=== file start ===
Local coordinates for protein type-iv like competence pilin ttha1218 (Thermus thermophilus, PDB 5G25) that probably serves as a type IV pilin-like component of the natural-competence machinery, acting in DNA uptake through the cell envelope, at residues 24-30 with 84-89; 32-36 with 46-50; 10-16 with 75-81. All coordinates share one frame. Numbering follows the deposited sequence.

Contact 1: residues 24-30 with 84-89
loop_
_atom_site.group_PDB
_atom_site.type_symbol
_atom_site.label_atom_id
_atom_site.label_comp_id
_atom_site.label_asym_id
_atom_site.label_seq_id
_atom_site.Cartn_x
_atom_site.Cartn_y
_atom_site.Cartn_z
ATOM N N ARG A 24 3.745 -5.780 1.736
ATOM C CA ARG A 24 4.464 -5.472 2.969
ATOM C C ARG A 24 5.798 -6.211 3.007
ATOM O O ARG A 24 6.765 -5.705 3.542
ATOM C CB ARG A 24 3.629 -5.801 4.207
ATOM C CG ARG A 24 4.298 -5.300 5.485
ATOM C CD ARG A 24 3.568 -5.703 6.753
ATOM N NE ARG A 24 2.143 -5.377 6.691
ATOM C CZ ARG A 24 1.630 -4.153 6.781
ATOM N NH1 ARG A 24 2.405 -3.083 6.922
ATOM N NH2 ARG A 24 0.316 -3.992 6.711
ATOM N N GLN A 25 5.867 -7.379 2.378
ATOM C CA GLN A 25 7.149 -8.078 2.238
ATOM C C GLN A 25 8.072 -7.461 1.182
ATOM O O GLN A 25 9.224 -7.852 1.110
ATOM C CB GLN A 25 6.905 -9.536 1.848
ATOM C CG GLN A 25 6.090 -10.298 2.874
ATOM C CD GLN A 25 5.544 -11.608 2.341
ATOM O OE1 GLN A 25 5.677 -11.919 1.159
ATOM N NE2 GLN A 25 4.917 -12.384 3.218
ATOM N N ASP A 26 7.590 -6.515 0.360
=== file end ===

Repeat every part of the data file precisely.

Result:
Local coordinates for protein type-iv like competence pilin ttha1218 (Thermus thermophilus, PDB 5G25) that probably serves as a type IV pilin-like component of the natural-competence machinery, acting in DNA uptake through the cell envelope, at residues 24-30 with 84-89; 32-36 with 46-50; 10-16 with 75-81. All coordinates share one frame. Numbering follows the deposited sequence.

Contact 1: residues 24-30 with 84-89
loop_
_atom_site.group_PDB
_atom_site.type_symbol
_atom_site.label_atom_id
_atom_site.label_comp_id
_atom_site.label_asym_id
_atom_site.label_seq_id
_atom_site.Cartn_x
_atom_site.Cartn_y
_atom_site.Cartn_z
ATOM N N ARG A 24 3.745 -5.780 1.736
ATOM C CA ARG A 24 4.464 -5.472 2.969
ATOM C C ARG A 24 5.798 -6.211 3.007
ATOM O O ARG A 24 6.765 -5.705 3.542
ATOM C CB ARG A 24 3.629 -5.801 4.207
ATOM C CG ARG A 24 4.298 -5.300 5.485
ATOM C CD ARG A 24 3.568 -5.703 6.753
ATOM N NE ARG A 24 2.143 -5.377 6.691
ATOM C CZ ARG A 24 1.630 -4.153 6.781
ATOM N NH1 ARG A 24 2.405 -3.083 6.922
ATOM N NH2 ARG A 24 0.316 -3.992 6.711
ATOM N N GLN A 25 5.867 -7.379 2.378
ATOM C CA GLN A 25 7.149 -8.078 2.238
ATOM C C GLN A 25 8.072 -7.461 1.182
ATOM O O GLN A 25 9.224 -7.852 1.110
ATOM C CB GLN A 25 6.905 -9.536 1.848
ATOM C CG GLN A 25 6.090 -10.298 2.874
ATOM C CD GLN A 25 5.544 -11.608 2.341
ATOM O OE1 GLN A 25 5.677 -11.919 1.159
ATOM N NE2 GLN A 25 4.917 -12.384 3.218
ATOM N N ASP A 26 7.590 -6.515 0.360